By JON CAMPBELL
ALBANY -- Gov. Andrew Cuomo signaled Friday that a resolution to the state's four-year review of hydraulic fracturing for natural gas could come to a conclusion soon.
During a radio interview, Cuomo said that while there is no deadline, a decision on hydrofracking is imminent.
"We don't have a hard date, but it will be done shortly," Cuomo said on Albany's 1300-AM (WGDJ).
The state Department of Environmental Conservation first launched a regulatory and environmental review of high-volume hydrofracking in July 2008, putting all permits on hold in the meantime.
The agency released draft permitting guidelines in 2009 and 2011, and Cuomo's remarks signal that a final version is likely soon on its way.
Cuomo said he believes it's beneficial to make a final determination on hydrofracking when lawmakers aren't at the Capitol. The 2012 legislative session just wrapped up Thursday, and lawmakers aren't scheduled to return until 2013, though many expect to return before then.
"I think it's actually better that we do it when the Legislature is not here, because I don't want a political discussion," Cuomo said. "You have enough emotion around this issue already. You have emotion on both sides; you have emotion that is at such a level in some ways it's governing the conversation.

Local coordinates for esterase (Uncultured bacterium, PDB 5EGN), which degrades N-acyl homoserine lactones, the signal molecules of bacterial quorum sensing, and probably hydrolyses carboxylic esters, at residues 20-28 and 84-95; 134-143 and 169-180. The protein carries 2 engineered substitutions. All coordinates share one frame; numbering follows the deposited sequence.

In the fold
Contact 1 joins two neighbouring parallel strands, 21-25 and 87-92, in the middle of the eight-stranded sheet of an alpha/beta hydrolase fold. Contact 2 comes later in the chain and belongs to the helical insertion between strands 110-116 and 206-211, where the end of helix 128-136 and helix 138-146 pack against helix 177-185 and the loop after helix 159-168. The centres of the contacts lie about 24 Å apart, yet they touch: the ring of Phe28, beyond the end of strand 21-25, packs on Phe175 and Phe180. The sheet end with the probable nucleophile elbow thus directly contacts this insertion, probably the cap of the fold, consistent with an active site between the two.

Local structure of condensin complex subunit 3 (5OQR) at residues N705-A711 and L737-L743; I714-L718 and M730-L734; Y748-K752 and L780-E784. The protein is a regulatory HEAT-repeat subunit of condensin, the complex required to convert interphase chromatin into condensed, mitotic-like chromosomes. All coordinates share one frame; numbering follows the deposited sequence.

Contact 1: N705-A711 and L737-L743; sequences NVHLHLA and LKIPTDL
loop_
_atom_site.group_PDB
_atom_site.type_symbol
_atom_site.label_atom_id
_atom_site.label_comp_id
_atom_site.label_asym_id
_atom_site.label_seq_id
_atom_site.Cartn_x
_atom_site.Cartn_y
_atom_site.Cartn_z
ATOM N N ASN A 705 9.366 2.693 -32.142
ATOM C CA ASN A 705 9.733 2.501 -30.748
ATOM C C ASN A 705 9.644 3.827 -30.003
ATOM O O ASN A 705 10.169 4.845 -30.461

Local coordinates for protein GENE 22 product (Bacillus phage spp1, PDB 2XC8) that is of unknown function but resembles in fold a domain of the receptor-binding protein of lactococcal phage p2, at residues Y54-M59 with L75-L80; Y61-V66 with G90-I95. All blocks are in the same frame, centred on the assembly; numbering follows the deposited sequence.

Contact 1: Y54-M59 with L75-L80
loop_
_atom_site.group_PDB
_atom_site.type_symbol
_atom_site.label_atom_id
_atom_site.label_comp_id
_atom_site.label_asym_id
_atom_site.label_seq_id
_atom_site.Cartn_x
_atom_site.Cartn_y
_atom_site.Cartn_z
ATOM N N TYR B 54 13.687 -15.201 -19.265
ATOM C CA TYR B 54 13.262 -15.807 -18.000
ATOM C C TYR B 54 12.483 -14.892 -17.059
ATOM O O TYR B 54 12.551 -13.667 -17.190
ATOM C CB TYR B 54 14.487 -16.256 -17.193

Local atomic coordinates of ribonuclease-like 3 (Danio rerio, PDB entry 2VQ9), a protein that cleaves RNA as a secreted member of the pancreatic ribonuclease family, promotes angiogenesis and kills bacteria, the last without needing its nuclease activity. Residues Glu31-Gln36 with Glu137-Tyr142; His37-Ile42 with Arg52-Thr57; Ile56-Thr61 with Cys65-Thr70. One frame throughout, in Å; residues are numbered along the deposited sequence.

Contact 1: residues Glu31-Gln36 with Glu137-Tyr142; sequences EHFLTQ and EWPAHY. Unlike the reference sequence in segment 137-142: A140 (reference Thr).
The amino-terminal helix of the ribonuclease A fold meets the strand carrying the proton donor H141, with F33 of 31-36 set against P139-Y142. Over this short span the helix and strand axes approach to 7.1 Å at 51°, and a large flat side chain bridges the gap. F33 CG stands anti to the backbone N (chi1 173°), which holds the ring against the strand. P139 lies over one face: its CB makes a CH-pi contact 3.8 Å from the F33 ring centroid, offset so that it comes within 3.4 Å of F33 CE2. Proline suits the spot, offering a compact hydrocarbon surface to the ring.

He continued: "I want to get the conversation back to facts and logic and science and information, and reduce the temperature of the conversation, pardon the pun."
A plan floated last week would allow a limited number of hydrofracking permits in five counties near the Pennsylvania border: Broome, Tioga, Chenango, Chemung and Steuben.
In addition, the municipalities would have to give an OK before a gas well would be drilled there.
The plan has received significant criticism from environmental and anti-fracking groups, with close to 100 of them joining together to oppose the plan in a rally at the Capitol on Wednesday.
Cuomo has not confirmed or denied the potential plan, but spoke Friday about the issue of "home rule" -- whether municipalities should be able to ban gas-drilling and hydrofracking within their borders.
"This is the classic balance of the state's role versus local government's role versus federal," Cuomo said. "And many times the state takes the position of, 'Thank you federal government for your opinion, but we're going to do it our way.' Many times a town or a city will say, 'That's nice, I'm glad you think that Albany, but stick to Albany, we know better. Government closest to home knows the best.'"
High-volume hydrofracking is a technique used with gas drilling in which a mix of water, sand and chemicals is injected into underground shale formations to fracture the rock and unlock natural gas.